Annapolis alderman quits to take county job

December 31, 1993|By Dennis O'Brien | Dennis O'Brien,Staff Writer

Annapolis Alderman John R. Hammond, re-elected by an overwhelming margin last month, announced yesterday that he is resigning from the council after 16 years to become chief financial officer for Anne Arundel County Executive Robert R. Neall.

Mr. Hammond, who assumed his duties yesterday, said he deeply regretted leaving the council. Out of work since Dec. 3, he said that he tried to find a job that would have allowed him to stay on the council but that he decided his civic responsibilities had to come second.

"I felt a very strong moral commitment to explore other avenues to try to live up to what I felt was a duty to the voters. But, in the end, my family responsibilities came first," said Mr. Hammond, 45, a father of two.

Mr. Hammond, a Republican, left his job working out of his home as an executive vice president for a Long Island insurance company last month after he was offered the county job.

He accepted the county job three weeks ago, but had to step down temporarily when County Attorney Judson P. Garrett Jr. advised Mr. Neall that the state constitution prohibits anyone from holding such a county job, which pays $76,871, and a seat on the city council, which pays $8,500.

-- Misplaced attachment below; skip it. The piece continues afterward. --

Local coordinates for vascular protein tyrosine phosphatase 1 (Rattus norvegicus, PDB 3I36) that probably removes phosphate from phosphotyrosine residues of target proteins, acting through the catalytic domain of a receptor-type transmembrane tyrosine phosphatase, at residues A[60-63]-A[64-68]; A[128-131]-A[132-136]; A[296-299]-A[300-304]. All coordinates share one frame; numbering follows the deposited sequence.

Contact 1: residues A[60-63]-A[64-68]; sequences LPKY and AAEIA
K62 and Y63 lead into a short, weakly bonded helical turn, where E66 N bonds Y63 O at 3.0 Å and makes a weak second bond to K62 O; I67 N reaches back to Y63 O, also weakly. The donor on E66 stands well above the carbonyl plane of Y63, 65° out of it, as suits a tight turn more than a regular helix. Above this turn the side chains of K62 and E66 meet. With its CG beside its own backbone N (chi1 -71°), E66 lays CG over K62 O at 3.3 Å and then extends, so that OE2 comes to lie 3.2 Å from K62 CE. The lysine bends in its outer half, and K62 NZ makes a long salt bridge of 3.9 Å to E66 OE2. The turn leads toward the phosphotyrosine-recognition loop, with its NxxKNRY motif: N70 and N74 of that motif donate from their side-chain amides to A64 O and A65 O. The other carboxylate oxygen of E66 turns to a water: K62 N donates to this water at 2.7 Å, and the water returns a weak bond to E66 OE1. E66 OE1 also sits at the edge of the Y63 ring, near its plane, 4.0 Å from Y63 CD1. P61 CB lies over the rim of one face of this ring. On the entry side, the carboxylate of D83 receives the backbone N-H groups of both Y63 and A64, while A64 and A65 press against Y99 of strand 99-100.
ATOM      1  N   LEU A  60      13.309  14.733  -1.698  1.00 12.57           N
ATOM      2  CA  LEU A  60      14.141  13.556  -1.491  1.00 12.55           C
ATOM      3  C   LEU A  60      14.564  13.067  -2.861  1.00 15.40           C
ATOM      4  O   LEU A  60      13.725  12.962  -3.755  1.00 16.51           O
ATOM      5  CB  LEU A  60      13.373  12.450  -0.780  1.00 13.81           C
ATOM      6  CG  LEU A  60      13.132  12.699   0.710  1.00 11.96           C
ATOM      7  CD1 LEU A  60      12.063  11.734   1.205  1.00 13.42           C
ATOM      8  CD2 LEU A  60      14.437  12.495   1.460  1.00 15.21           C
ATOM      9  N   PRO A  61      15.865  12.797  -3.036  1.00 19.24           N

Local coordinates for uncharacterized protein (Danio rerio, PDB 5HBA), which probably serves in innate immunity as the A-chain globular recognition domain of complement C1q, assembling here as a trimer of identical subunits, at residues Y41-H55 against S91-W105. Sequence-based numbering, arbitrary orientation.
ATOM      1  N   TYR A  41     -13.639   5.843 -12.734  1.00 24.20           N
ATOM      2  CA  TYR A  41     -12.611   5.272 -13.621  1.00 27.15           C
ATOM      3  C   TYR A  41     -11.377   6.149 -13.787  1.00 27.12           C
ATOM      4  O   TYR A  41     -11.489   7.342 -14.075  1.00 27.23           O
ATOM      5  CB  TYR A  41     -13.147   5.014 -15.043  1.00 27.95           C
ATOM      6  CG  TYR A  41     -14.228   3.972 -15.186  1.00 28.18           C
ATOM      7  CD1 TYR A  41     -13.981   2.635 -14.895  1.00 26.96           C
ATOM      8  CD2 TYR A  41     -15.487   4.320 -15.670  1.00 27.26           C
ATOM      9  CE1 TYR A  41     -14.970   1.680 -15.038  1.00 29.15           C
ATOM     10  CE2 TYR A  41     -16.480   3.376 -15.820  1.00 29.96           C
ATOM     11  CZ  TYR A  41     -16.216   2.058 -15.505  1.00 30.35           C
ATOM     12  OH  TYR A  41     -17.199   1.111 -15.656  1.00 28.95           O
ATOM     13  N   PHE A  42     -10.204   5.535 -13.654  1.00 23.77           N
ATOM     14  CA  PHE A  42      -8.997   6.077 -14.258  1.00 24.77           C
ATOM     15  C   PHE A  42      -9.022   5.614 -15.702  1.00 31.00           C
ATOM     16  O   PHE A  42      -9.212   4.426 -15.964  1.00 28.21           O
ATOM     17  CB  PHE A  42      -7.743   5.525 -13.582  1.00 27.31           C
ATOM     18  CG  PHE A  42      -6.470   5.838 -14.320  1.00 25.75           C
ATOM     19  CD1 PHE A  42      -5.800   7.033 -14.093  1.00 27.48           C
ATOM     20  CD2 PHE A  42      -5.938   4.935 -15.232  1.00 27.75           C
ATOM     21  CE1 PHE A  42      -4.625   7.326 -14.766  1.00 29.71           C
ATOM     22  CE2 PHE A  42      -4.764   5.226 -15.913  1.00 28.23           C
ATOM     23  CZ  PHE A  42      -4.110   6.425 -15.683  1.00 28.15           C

Mr. Garrett said the job of county financial officer, a position created by Mr. Neall when he merged two departments, was a public office and the state constitution prohibits holding two public offices at once.

Mr. Neall appointed Mr. Hammond as a consultant on a three-week, $4,800 contract to review the county's pension investments and evaluate the operation of its underfunded self-insurance fund.

His fee was prorated based on his $76,871 salary as head of the finance office, said a spokeswoman for Mr. Neall.

Mr. Garrett said such an arrangement passed constitutional muster because the consultant's position did not mean holding a public office with the county.

Mr. Hammond's decision leaves open the city council seat in Ward 1, which includes the historic district.

Because most of Mr. Hammond's four-year term remains, Annapolis City Attorney Paul Goetzke said, the city code requires that Mayor Al Hopkins issue a proclamation announcing the vacancy within 10 days.

A primary must be held on a Tuesday at least 30 days after the proclamation and a general election must be held on a Tuesday at least 21 days after the primary, Mr. Goetzke said.

Craig Purcell, the Democrat who lost to Mr. Hammond in last month's election, said he is "seriously considering" another run for the office.

"There are still a lot of issues to be addressed in this city, and it's certainly something worth looking at," said Mr. Purcell, 38, an architect.

In addition to his job as a vice president for marketing for The Robert Plan, a New York automobile insurance company, Mr. Hammond spent seven years as vice president for government and industry affairs for USF&G in Baltimore.

He has also worked for Baltimore Federal Financial and American Security Bank.

He attended the Johns Hopkins University and received a master's degree in business administration from the Wharton Graduate Division of the University of Pennsylvania.

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